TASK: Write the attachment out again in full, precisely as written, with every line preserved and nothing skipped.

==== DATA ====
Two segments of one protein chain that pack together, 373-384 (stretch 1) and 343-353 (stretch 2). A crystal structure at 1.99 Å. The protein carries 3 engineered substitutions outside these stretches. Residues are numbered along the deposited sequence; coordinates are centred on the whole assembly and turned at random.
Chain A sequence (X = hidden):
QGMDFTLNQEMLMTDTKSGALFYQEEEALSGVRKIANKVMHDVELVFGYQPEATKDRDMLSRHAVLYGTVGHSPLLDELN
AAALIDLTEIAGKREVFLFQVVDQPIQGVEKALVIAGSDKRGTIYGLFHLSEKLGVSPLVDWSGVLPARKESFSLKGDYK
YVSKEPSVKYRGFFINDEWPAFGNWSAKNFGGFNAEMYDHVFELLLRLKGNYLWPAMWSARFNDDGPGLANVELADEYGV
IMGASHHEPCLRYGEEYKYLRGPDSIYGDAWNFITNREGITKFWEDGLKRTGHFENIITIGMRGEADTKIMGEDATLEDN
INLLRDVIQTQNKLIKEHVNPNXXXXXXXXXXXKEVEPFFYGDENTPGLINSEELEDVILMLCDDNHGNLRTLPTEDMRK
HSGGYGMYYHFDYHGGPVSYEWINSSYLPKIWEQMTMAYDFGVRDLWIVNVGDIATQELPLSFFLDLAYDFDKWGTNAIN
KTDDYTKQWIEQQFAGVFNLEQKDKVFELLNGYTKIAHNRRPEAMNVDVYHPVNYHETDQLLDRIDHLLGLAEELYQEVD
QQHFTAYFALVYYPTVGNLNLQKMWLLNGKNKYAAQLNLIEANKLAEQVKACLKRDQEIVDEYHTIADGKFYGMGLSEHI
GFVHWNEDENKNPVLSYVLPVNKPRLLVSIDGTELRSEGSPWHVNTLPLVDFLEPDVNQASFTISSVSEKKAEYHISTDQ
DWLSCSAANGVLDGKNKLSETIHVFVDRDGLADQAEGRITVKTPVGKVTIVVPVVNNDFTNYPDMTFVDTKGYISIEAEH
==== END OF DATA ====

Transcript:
Two segments of one protein chain that pack together, 373-384 (stretch 1) and 343-353 (stretch 2). A crystal structure at 1.99 Å. The protein carries 3 engineered substitutions outside these stretches. Residues are numbered along the deposited sequence; coordinates are centred on the whole assembly and turned at random.
Chain A sequence (X = hidden):
QGMDFTLNQEMLMTDTKSGALFYQEEEALSGVRKIANKVMHDVELVFGYQPEATKDRDMLSRHAVLYGTVGHSPLLDELN
AAALIDLTEIAGKREVFLFQVVDQPIQGVEKALVIAGSDKRGTIYGLFHLSEKLGVSPLVDWSGVLPARKESFSLKGDYK
YVSKEPSVKYRGFFINDEWPAFGNWSAKNFGGFNAEMYDHVFELLLRLKGNYLWPAMWSARFNDDGPGLANVELADEYGV
IMGASHHEPCLRYGEEYKYLRGPDSIYGDAWNFITNREGITKFWEDGLKRTGHFENIITIGMRGEADTKIMGEDATLEDN
INLLRDVIQTQNKLIKEHVNPNXXXXXXXXXXXKEVEPFFYGDENTPGLINSEELEDVILMLCDDNHGNLRTLPTEDMRK
HSGGYGMYYHFDYHGGPVSYEWINSSYLPKIWEQMTMAYDFGVRDLWIVNVGDIATQELPLSFFLDLAYDFDKWGTNAIN
KTDDYTKQWIEQQFAGVFNLEQKDKVFELLNGYTKIAHNRRPEAMNVDVYHPVNYHETDQLLDRIDHLLGLAEELYQEVD
QQHFTAYFALVYYPTVGNLNLQKMWLLNGKNKYAAQLNLIEANKLAEQVKACLKRDQEIVDEYHTIADGKFYGMGLSEHI
GFVHWNEDENKNPVLSYVLPVNKPRLLVSIDGTELRSEGSPWHVNTLPLVDFLEPDVNQASFTISSVSEKKAEYHISTDQ
DWLSCSAANGVLDGKNKLSETIHVFVDRDGLADQAEGRITVKTPVGKVTIVVPVVNNDFTNYPDMTFVDTKGYISIEAEH